The Robthorne Mystery (John Rhode)

  • By John Rhode
  • First published: UK: Collins, 1934; US: Dodd Mead, 1934

Rating: 2 out of 5.

This one was spoiled for me by Catalogue of Crime.  I remember thinking it was clever, but didn’t have enough story for a full-length novel.

Blurb (UK)

Rhode - The Robthorne Mystery.JPG
Cover by Margery Allingham‘s husband, Youngman Carter.  Source: Facsimile Dust Jackets LLC

Dr. Priestley, well-known crime investigator, is called in to solve the mysterious death of Mr. Robthorne, who has been found shot in the greenhouse of his country residence.  A chain of damning evidence that Dr. Priestley pieces so successfully together forms one of the finest examples of crime detection that Mr. John Rhode has yet produced.

Blurb (US)

Maurice Robthorne, gentleman of leisure, had recently taken an old house in a London suburb, where, soon after, he was visited by his brother, Warwick.  A week later, while the village lads were setting off firecrackers to celebrate Guy Fawkes Day, tragedy struck the Robthorne household.

And curiously enough, at the same time, Inspector Hanslet of Scotland Yard was setting an ingenious trap in London that was calculated to wind up a long-drawn-out criminal chase.  At first, the connection is clear, but certain surprising developments change the picture and lead to the entrance upon the scene of the eminent criminologist, Dr. Priestley.

Warning: A certain striking solution will probably occur to the reader fairly early in the book, but let him beware of unwarrantable deductions.

The Robthorne Mystery becomes one of the most intricate and neatest puzzles John Rhode has ever presented.  Dominated by the urbane and stimulating personality of Dr. Priestley, it moves swiftly and surely to a conclusion that will take the reader completely by surprise.

Contemporary reviews

Sunday Times (Dorothy L. Sayers, 7th January 1934): Mr. John Rhode has followed The Claverton Mystery by The Robthorne Mystery.  I hope he will not make a practice of using this kind of title.  Nothing is more difficult to remember than a series of personal or geographical names with nothing distinctive about them.

One always embarks on a John Rhode book with a great feeling of security.  One knows that there will be a sound plot, a well-knit process of reasoning, and a solidly satisfying solution with no loose ends or careless errors of fact.  I was a little alarmed at first when it was made clear that the new story was to be a variation on the twin brother theme.  Was it possible that in this worked-out mine there was a vein still unexplored?  Yes, it was really so—a nugget of good gold yet remained for Mr. Rhode to find.  The reader will probably guess confidently and guess wrong, and have the fun of kicking himself all round the field.

The twin brother, by the way, is honourably produced in all his twinnishness in chapter II, and not treacherously sprung upon us to force a surprise ending.  The similarity of the brothers is the hypothesis from which we set out, so that everything is scrupulously fair.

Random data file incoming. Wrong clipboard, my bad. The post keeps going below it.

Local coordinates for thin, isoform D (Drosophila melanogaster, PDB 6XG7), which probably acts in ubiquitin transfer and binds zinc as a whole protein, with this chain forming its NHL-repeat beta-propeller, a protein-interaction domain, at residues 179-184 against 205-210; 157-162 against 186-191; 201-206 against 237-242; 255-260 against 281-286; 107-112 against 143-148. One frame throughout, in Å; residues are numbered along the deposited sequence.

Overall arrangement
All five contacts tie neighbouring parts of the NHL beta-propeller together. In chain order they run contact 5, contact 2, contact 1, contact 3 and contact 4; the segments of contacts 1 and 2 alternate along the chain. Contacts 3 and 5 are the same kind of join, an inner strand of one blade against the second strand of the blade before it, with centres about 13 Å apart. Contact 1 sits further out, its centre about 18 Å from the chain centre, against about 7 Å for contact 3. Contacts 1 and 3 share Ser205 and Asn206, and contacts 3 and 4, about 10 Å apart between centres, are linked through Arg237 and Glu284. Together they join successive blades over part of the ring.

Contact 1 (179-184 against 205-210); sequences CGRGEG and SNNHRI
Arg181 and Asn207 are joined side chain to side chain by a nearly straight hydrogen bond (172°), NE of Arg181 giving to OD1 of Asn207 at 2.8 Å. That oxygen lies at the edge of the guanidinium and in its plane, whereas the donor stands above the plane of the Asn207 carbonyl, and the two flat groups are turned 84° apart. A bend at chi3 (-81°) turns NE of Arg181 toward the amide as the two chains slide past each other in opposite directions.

Times Literary Supplement (1st February 1934): Once again Superintendent Hanslet and Dr. Priestley are called upon to solve a problem of great complexity and difficulty.  It concerns twin brothers, Maurice and Warwick Robthorne, who of late have been living blameless lives in the village of Milton Kirdmore; then Warwick apparently shoots himself with a shotgun in the conservatory, and the long trail begins.  All the circumstances of the tragedy suggest suicide.  Warwick, it is discovered, has been engaged in the drug traffic and knew that Scotland Yard was close on his heels; also the nature of the wound seems to rule out all possibility of murder.  Superintendent Hanslet, however, is not satisfied, for certain very curious clues lead him to suspect that the dead body was actually that of Maurice, murdered by Warwick in order that the latter might assume his respectable brother’s identity.  Unfortunately for this theory Dr. Priestley is able to prove that the survivor really is Maurice Robthorne, and at first not even he can conceive of any reason why Maurice should have committed murder.  Nevertheless it is a case of murder, with a motive and a method that will satisfy the most exacting critic of straightforward detective fiction.

Books (Will Cuppy, 29th July 1934, 550w): Besides the excellent sleuthing, The Robthorne Mystery provides its readers with country atmosphere as fragrant as old-fashioned cider, a gallery of delightful villagers, dirty work in London and a more than generous number of leads (none of them false).  And Mr. Rhode’s extreme cleverness in every department having to do with riddling is nothing less than a liberal education.  You mustn’t miss it.

The Saturday Review (4 August 1934): Eccentric brother of equally queer newcomer to English hamlet is killed.  Another new arrival ditto.  Dr. Priestly pontificates.  Ancient twin brother device is here given novel and deceptive twist that will fool the best av yez.  Grade A.

NY Times (Isaac Anderson, 5th August 1934, 270w): No one who has ever read a Dr. Priestley story will be surprised to learn that this is a genuinely baffling crime puzzle of the first quality.